Foundations of Flight—Head-Down Variations
Brought to you by AXIS Flight School Instructor Niklas Daniel at Skydive Arizona in Eloy. Photos by Brianne Thompson. For more information visit axisflightschool.com or search “Axis Flight School” on Facebook.
Increasing your stability and range in the head-down orientation by learning different leg positions.
Always make sure to face perpendicularly to the aircraft’s line of flight. Stay altitude aware; jumpers lose altitude very quickly when flying in the vertical orientation.
Regardless of your leg position, you should position your upper body so that you:
- Maintain a straight spine.
- Keep your head aligned with your spine. Fly on the crown of your head, not on your forehead. (To facilitate this, look straight at the horizon.)
- Relax your shoulders; do not shrug them toward your ears.
- Do not arch your chest.
- Engage your hips and slightly squeeze your rear.
- Keep your elbows a few inches away from your torso.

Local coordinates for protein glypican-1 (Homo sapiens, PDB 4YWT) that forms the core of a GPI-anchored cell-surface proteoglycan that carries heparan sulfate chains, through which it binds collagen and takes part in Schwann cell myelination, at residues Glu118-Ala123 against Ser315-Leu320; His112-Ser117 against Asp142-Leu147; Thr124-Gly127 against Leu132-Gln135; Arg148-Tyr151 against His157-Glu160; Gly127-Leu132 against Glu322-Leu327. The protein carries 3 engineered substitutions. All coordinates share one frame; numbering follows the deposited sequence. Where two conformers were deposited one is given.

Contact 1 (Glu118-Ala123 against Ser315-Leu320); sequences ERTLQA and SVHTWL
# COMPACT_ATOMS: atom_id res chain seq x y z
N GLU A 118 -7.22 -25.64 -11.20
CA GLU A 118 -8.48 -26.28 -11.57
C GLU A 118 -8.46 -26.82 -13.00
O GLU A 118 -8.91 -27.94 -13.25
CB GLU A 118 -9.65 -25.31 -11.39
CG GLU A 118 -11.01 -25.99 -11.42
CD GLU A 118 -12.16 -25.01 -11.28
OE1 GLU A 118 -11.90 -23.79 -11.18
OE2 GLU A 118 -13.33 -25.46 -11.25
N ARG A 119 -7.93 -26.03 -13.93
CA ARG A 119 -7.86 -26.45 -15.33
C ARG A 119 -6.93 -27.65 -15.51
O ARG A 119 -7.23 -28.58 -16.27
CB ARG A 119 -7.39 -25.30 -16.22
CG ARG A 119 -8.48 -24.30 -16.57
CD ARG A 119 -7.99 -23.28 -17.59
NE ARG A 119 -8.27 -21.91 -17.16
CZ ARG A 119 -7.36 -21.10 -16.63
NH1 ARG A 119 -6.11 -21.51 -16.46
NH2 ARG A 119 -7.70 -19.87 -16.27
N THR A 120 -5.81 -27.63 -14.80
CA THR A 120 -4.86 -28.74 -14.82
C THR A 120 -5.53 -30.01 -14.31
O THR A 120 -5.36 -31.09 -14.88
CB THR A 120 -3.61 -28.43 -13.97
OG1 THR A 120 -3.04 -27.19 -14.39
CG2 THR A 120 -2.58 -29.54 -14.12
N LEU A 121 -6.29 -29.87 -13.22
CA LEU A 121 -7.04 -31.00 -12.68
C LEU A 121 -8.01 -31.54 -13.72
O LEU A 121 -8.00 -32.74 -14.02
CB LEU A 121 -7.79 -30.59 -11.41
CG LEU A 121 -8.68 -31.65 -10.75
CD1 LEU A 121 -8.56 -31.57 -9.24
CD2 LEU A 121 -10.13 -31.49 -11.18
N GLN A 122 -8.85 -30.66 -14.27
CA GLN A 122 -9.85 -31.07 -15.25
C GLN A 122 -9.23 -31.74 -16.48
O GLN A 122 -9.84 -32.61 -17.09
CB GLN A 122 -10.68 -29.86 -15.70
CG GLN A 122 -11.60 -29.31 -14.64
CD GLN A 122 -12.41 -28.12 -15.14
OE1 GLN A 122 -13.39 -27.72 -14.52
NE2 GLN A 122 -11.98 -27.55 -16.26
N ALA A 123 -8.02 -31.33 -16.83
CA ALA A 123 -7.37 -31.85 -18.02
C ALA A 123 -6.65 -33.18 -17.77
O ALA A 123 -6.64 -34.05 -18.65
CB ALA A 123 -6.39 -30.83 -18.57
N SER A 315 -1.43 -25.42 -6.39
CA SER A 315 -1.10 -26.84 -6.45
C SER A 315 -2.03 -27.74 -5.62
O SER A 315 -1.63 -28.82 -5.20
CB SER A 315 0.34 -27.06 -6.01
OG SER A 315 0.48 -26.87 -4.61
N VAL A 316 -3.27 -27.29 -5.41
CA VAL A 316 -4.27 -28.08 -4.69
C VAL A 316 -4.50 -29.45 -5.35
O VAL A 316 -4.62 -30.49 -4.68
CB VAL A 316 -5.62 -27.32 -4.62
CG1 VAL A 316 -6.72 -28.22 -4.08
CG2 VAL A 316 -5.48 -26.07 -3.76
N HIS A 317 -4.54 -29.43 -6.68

- Always keep your hands in front of your body and lower (in relation to your body) than your chest strap.
- Daffy: Position one leg in front of your body and bend the knee 90 degrees. Position one leg back and bend the knee about 45 degrees. Make sure to keep your hips square with your shoulders. When you practice, alternate which leg is forward—you’ll want to become proficient with both.
- Shelf: Bend both knees 90 degrees and press your heels firmly into the relative wind. Keep your knees about shoulder-width apart.
- Straddle: Keep your legs straight and your knees wider than shoulder width. Point your toes forward.
Do not try to feel the airflow on the palms of your hands. This can cause your elbows to roll in toward your torso and your chest to arch, which can compromise stability. Focus on keeping your fingers loose and feeling the airflow on the backs of your hands and forearms. Keep your elbows in front of your torso for all three leg orientations to promote a more efficient body position.